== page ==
Shliee boig frog, dy ye jargal dy ghoaill yn aile ass lostey.

Cur cass, ny laue, ta er choayl yn vhioyr, ayns minnagh baagh ta chelleeragh marroo.

Snaaue sheese ny greeshyn gour e ching, three Jedooneeyn geiyrt er y cheilley, ayns ooryn killagh, son boghtynid fuill.

Beads and rings were worn to keep bad spirits away.

A stone with a natural hole in it was worn about the neck to cure " fits."

A shilling was taken out of the church box, and a hole put through it, and then tied about the neck to keep away fits.

Putting the hand of a dead body on a birth-mark would cure it. The hand of a man was put on a boy, and the hand of a woman on a girl.

Rings were worn in the ears to keep away evil spirits.

Sucking a wound, to make it clean.

Licking the belly of a frog, to be able to " take the fire out of a burn."

Putting a foot, or hand, that has lost power, in the entrails of an animal directly it is killed.

Creeping down the stairs head first three Sundays in succession, during church hours, for poverty of blood.

Troggal yn chleeau, ny yn chleeau heese, son pian ayns y ghailley.

Va meer veg dy chainle currit er ping as foaddit, as currit er beeal y ghailley, as gless currit harrish, as va’n chleeau troggit seose tra va’n aer losht.

Croymmey sheese as cur shelley fo chiagh, son pian 'sy lhiattee, te cur ass ynnyd gheay ayns y minnagh.

Va caslys yn chrosh jeant er y lhiattee gansoor yn un cheint.

Va lhiannoo currit ayns oabbyr mwyllin, as lhiggit dy chadley, son yn truh. Te jerkit dy row eh dy agglaghey yn lhiannoo veih moughaney.

Broit lugh, currit da lhiannoo, dy reayll eh veih niughey yn lhiabbee. Foddee dy row eh dy agglagh yn lhiannoo.

Lifting the breast, or the breast down, for pain in the stomach.

A small piece of candle was placed on a penny and lighted, and put on the pit of the stomach, and a tumbler placed over it, and the breast was raised up as the air was burnt.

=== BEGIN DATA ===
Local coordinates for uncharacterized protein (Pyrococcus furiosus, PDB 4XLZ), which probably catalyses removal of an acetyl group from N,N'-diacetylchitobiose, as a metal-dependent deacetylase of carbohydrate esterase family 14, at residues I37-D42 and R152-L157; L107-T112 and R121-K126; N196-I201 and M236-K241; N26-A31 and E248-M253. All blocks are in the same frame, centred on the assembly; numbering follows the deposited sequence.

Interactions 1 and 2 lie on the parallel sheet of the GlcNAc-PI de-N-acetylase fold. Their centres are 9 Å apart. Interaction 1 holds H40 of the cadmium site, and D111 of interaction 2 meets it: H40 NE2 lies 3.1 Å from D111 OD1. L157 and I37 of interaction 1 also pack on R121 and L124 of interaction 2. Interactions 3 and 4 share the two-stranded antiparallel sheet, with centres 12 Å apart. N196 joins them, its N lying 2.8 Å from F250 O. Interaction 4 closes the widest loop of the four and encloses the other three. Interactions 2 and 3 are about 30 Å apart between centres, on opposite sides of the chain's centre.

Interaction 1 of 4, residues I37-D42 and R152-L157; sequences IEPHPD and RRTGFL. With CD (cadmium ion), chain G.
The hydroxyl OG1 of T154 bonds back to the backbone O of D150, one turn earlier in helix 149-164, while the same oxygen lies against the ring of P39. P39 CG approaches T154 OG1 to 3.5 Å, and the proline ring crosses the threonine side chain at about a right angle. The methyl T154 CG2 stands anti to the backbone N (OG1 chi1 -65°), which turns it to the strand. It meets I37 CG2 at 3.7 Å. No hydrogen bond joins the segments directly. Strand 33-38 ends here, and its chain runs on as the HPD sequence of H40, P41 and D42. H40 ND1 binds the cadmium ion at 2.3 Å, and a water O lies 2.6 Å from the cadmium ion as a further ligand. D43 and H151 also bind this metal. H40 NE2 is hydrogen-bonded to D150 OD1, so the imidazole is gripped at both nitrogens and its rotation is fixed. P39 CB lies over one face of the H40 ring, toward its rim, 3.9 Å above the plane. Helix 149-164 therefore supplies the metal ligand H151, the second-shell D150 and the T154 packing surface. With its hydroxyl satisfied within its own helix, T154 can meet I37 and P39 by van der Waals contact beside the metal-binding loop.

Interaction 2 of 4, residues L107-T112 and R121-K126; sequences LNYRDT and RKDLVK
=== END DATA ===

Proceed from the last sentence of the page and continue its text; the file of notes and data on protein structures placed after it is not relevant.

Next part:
Stooping down and putting a spit under a stone, for pain in the side, to displace the fiatulency in the colon.

The sign of the cross made on the side an-swered the same purpose.

A child was placed in the hopper of a mill, and allowed to sleep, for hooping cough. It is expected, to frighten the child from coughing.

Mouse broth, given to a child, to keep the child from wetting the bed. Perhaps it was to frighten the child.

Reddyn va ymmyd jeant jeh ec sleih Manninagh veih reeriaght beiyn.

Bithag-key chiu currit ayns clooid as currit fo clagh, dy hrastey eh, ymmyd jeant jeh dy yannoo meeley cron as son lostey ghrian.

Eeym losht, fegooish sollan, ymmyd jeant jeh dy veelaghey.

Blennick-cholgey ymmyd jeant jeh ayns yn un aght.

Eeh goair.

Fynnican ooh, nooyr, as feeyn-gyere, seiyt kione y cheilley as currit er clooid dy yannoo boandey creoi.

Shelley cramman ymmyd jeant jeh son sooillyn gonnagh.

Glenney eeym dy kinj agh freilt er yn voalley lurg bainney er ye vestit.

Va shelley hrostey currit er sooillyn gonnagh, cleayshyn, as meillyn.

Things used by the Manx from the animal kingdom.

Thick cream put into a cloth and put under a stone, to squeeze it, used to soften wounds and for sunburn.

Burnt butter, without salt, used to soften.

Fat of the mesentery used in the same way.

Tallow of goats.

White of egg, flour, and vinegar, mixed together and put on a cloth, to make a stiff bandage.

Snail spit used for sore eyes.

Cleanings of butter always fastened on the wall after milk had been churned.

Fasting spittle was put on sore eyes, ears, and lips.

Va muck-meay currit er fahney as eisht currit ayns clooid er billey drine, lesh jiolg trooid yn vuck veay, as yinnagh yn fahney goll ersooyl.

Va mooin ymmyd jeant jeh dy chreoiaghey as dy veelaghey.

Broit crammag, ymmyd jeant jeh son doghan ny scowanyn.

Ta clabbag dy chrammagyn yminyd jeant jeh dy laanaghey gonnid.

Eoylley ollee, ymmyd jeant jeh son lostaghyn, as giarragyhn.